I have just two things to say about the U.S. and guns, both of which I find obvious and evidence-based. First, the U.S. has a violence problem and guns are not the root cause of it. Eliminating guns would not eliminate the problem. Second, guns make our violence problem much more deadly.
I pointed out a really interesting data analysis that was posted on R-bloggers in 2015. What the numbers show very clearly is that the U.S. really does have a violence problem, with rates of violent death much higher than countries with similar economies, including our close cultural cousins like Canada and Australia, and, almost uniquely among richer countries, similar in levels of violence to many developing countries. These are hard numbers, so have a look and draw your own conclusions. My conclusions are backed up by my own personal experiences living in ultra-low-crime developed Asian countries (like Singapore) and significant time spent in developing Asian countries (like Thailand). In the latter, I generally felt equally or more safe on the street than I do in my home city of Philadelphia. Developing countries have problems with gang violence and organized crime to be sure, but it is random street crime that affects ordinary people, business travelers and tourists, and that just isn’t very common in most countries. The two countries I mentioned are actually pretty interesting because in Singapore, there are absolutely no weapons of any kind allowed in the hands of the public, while in Thailand, my impression is there are quite a few guns around.
So that said, here is Jeffrey Sachs talking about violence in the U.S. The rest of the article goes on to make a “states’ rights” pitch for gun control which I don’t feel strongly about one way or another. One thing I would favor though is to let individual cities pass and enforce stricter gun laws than the states they are in, if they want to.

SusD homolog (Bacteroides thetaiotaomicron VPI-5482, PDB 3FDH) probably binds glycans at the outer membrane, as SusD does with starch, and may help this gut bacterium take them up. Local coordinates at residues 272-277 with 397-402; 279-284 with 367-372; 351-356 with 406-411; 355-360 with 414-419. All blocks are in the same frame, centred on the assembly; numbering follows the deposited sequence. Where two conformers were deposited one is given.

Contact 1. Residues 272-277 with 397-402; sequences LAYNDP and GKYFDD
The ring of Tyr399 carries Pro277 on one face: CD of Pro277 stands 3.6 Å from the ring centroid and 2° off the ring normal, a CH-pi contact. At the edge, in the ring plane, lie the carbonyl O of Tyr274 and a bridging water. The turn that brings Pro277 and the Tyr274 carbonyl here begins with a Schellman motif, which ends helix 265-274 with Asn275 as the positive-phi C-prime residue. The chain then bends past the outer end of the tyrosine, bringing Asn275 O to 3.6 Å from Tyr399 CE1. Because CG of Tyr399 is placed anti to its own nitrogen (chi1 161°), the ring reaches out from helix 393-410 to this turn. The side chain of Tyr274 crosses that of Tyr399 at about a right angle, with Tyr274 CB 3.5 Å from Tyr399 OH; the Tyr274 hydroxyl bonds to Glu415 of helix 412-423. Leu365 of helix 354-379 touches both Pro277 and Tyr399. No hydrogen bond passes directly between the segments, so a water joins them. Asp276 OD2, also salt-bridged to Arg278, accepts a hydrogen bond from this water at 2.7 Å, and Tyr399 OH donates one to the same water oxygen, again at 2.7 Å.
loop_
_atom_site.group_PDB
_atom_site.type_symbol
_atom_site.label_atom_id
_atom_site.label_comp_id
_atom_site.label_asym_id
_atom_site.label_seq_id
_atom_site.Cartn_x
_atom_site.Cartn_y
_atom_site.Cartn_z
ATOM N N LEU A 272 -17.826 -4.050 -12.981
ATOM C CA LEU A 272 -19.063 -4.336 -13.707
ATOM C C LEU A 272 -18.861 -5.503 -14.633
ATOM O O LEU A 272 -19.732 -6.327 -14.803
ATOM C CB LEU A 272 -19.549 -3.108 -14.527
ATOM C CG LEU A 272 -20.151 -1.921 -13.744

Mass violence is deeply rooted in American culture. America’s European settlers committed a two-century-long genocide against the native inhabitants, and established a slave economy so deeply entrenched that only a devastating civil war ended it. In almost all other countries, even Czarist Russia, slavery and serfdom were ended by decree or legislation, without a four-year bloodletting. When it was over, America established and enforced a century-long system of apartheid.
To this day, America’s homicide and imprisonment rates are several times higher than Europe’s. Several large mass shootings occur each year – in a country that is also waging several seemingly endless wars overseas. America is, in short, a country with a past history and current stark reality of racism, ethnic chauvinism, and resort to mass violence.
Ouch, I certainly think he is on to something. But I also think the modern obsession with guns is fueled by an industry lobby funding political campaigns and saturating all forms of entertainment with guns. I would have to do research to prove it, but I bet the industry provides free guns to the entertainment industry just as the cigarette companies did decades ago. The military certainly does this openly, I believe with the idea of desensitizing the public to the carnage of foreign wars and desensitizing our children so they can one day be recruited to fight in those wars. Guns, fights and car chases are also sort of a lazy, easy and cheap substitute for actual storytelling. So one idea would be for a few movie and TV studios and game companies to make a pledge to go a few months and see if they can tell interesting stories that don’t have any guns in them. Another quick idea would be to adjust movie, TV, and game ratings to make it crystal clear that stories with guns in them are for adults only. If necessary to prop up earnings, sprinkle in some tasteful soft porn to compensate, which I believe would be much healthier for children.